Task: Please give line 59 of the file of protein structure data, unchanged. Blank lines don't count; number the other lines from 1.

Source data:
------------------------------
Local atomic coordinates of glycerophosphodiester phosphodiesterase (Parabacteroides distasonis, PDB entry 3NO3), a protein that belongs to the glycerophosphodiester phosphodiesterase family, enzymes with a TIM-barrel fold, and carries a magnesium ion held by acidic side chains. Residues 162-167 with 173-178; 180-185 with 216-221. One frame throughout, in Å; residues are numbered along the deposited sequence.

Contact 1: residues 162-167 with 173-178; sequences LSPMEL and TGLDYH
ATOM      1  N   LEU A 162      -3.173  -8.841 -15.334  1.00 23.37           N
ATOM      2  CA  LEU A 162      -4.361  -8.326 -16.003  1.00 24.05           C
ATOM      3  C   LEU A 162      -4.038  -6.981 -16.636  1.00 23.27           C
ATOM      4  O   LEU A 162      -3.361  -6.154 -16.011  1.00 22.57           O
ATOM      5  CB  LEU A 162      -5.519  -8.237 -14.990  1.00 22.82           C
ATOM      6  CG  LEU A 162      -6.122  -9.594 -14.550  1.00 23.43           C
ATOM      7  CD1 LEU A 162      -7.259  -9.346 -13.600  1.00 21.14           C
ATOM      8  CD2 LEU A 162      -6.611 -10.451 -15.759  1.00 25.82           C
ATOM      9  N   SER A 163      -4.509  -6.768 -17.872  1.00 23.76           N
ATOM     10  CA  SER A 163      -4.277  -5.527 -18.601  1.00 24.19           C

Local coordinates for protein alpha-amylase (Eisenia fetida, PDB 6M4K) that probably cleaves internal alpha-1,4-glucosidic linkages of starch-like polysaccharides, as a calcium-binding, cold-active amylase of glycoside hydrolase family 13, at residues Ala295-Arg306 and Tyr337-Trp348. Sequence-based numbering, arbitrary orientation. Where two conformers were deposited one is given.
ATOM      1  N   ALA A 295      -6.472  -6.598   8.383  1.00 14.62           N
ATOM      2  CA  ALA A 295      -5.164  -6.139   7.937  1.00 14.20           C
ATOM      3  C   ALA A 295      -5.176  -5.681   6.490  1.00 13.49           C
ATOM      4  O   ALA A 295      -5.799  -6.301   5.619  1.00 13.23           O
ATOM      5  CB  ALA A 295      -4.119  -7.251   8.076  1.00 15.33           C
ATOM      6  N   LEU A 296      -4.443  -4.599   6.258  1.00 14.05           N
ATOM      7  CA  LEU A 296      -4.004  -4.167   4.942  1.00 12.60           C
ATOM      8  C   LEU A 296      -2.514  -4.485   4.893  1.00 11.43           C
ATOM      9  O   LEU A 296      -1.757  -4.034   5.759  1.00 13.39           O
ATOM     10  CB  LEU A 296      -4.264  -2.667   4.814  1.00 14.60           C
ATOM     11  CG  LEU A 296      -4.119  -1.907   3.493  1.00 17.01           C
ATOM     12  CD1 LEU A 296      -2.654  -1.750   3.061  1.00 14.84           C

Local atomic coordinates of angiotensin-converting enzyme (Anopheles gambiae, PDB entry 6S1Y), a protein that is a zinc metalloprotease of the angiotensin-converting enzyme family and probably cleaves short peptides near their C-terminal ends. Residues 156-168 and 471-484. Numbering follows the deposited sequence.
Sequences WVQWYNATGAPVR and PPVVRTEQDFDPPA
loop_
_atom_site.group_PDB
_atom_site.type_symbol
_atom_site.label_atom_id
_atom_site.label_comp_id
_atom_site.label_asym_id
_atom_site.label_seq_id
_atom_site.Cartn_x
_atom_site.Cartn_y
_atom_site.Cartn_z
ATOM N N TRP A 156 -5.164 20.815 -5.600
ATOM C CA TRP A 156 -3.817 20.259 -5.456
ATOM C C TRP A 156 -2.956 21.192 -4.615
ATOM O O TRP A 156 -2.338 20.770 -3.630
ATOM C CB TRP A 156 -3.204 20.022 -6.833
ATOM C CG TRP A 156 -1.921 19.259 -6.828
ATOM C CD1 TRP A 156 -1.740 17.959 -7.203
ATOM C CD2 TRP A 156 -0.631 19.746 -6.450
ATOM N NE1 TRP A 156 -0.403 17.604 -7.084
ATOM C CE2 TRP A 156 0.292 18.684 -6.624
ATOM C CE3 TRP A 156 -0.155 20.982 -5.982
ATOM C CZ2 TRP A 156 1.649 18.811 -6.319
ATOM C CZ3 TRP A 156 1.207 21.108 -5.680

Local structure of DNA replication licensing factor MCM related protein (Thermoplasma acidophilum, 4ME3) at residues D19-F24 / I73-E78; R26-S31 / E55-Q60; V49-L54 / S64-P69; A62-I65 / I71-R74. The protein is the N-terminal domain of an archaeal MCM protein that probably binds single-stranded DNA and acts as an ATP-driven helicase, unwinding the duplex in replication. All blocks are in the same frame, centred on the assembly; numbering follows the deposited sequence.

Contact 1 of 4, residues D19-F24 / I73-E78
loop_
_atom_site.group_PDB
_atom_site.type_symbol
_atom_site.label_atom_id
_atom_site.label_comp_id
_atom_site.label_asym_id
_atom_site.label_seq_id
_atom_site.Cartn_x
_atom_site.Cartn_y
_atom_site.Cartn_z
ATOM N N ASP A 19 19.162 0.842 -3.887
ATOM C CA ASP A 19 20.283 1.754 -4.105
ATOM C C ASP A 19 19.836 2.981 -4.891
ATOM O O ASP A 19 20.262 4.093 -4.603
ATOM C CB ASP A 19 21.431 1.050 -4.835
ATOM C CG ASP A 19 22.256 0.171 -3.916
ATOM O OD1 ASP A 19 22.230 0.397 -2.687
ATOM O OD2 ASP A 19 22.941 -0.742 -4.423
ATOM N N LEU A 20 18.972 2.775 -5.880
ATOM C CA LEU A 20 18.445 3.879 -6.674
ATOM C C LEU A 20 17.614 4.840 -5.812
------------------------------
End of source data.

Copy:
_atom_site.label_seq_id